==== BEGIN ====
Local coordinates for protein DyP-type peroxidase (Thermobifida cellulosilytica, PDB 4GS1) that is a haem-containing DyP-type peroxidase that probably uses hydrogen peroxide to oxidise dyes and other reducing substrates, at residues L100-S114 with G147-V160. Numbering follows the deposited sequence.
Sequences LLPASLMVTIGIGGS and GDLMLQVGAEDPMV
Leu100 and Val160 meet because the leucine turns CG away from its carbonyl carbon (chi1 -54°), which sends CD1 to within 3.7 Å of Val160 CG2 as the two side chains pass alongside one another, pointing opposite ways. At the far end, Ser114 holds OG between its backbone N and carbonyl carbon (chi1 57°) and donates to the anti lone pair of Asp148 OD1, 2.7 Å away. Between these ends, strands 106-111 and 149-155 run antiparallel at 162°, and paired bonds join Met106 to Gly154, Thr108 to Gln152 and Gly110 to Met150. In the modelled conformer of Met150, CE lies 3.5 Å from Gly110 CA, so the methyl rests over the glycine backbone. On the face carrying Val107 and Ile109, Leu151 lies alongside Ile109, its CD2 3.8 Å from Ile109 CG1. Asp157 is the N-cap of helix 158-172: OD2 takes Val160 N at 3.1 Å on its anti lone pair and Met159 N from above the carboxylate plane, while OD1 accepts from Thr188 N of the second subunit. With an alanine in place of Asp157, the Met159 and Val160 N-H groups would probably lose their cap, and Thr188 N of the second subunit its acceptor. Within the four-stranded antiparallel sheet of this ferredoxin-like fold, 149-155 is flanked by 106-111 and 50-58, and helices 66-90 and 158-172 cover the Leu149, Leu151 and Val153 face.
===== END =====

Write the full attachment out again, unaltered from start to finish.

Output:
Local coordinates for protein DyP-type peroxidase (Thermobifida cellulosilytica, PDB 4GS1) that is a haem-containing DyP-type peroxidase that probably uses hydrogen peroxide to oxidise dyes and other reducing substrates, at residues L100-S114 with G147-V160. Numbering follows the deposited sequence.
Sequences LLPASLMVTIGIGGS and GDLMLQVGAEDPMV
Leu100 and Val160 meet because the leucine turns CG away from its carbonyl carbon (chi1 -54°), which sends CD1 to within 3.7 Å of Val160 CG2 as the two side chains pass alongside one another, pointing opposite ways. At the far end, Ser114 holds OG between its backbone N and carbonyl carbon (chi1 57°) and donates to the anti lone pair of Asp148 OD1, 2.7 Å away. Between these ends, strands 106-111 and 149-155 run antiparallel at 162°, and paired bonds join Met106 to Gly154, Thr108 to Gln152 and Gly110 to Met150. In the modelled conformer of Met150, CE lies 3.5 Å from Gly110 CA, so the methyl rests over the glycine backbone. On the face carrying Val107 and Ile109, Leu151 lies alongside Ile109, its CD2 3.8 Å from Ile109 CG1. Asp157 is the N-cap of helix 158-172: OD2 takes Val160 N at 3.1 Å on its anti lone pair and Met159 N from above the carboxylate plane, while OD1 accepts from Thr188 N of the second subunit. With an alanine in place of Asp157, the Met159 and Val160 N-H groups would probably lose their cap, and Thr188 N of the second subunit its acceptor. Within the four-stranded antiparallel sheet of this ferredoxin-like fold, 149-155 is flanked by 106-111 and 50-58, and helices 66-90 and 158-172 cover the Leu149, Leu151 and Val153 face.